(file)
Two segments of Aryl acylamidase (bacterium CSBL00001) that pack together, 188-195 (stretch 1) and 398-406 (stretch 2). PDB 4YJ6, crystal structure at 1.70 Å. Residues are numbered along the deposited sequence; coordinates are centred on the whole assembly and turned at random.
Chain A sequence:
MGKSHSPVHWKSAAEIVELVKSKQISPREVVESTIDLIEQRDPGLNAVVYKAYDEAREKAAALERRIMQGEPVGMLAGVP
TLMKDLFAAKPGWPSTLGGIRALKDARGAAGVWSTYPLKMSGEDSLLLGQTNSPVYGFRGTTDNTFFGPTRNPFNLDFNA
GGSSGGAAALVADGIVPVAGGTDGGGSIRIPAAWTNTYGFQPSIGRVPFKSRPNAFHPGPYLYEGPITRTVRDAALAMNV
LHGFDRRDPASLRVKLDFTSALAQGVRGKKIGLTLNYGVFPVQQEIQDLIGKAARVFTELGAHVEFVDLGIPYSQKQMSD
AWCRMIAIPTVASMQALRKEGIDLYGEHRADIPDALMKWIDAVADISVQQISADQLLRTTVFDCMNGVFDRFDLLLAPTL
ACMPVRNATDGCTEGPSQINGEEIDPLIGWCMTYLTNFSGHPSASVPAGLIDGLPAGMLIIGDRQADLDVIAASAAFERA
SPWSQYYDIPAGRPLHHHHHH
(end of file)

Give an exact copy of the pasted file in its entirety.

Two segments of Aryl acylamidase (bacterium CSBL00001) that pack together, 188-195 (stretch 1) and 398-406 (stretch 2). PDB 4YJ6, crystal structure at 1.70 Å. Residues are numbered along the deposited sequence; coordinates are centred on the whole assembly and turned at random.
Chain A sequence:
MGKSHSPVHWKSAAEIVELVKSKQISPREVVESTIDLIEQRDPGLNAVVYKAYDEAREKAAALERRIMQGEPVGMLAGVP
TLMKDLFAAKPGWPSTLGGIRALKDARGAAGVWSTYPLKMSGEDSLLLGQTNSPVYGFRGTTDNTFFGPTRNPFNLDFNA
GGSSGGAAALVADGIVPVAGGTDGGGSIRIPAAWTNTYGFQPSIGRVPFKSRPNAFHPGPYLYEGPITRTVRDAALAMNV
LHGFDRRDPASLRVKLDFTSALAQGVRGKKIGLTLNYGVFPVQQEIQDLIGKAARVFTELGAHVEFVDLGIPYSQKQMSD
AWCRMIAIPTVASMQALRKEGIDLYGEHRADIPDALMKWIDAVADISVQQISADQLLRTTVFDCMNGVFDRFDLLLAPTL
ACMPVRNATDGCTEGPSQINGEEIDPLIGWCMTYLTNFSGHPSASVPAGLIDGLPAGMLIIGDRQADLDVIAASAAFERA
SPWSQYYDIPAGRPLHHHHHH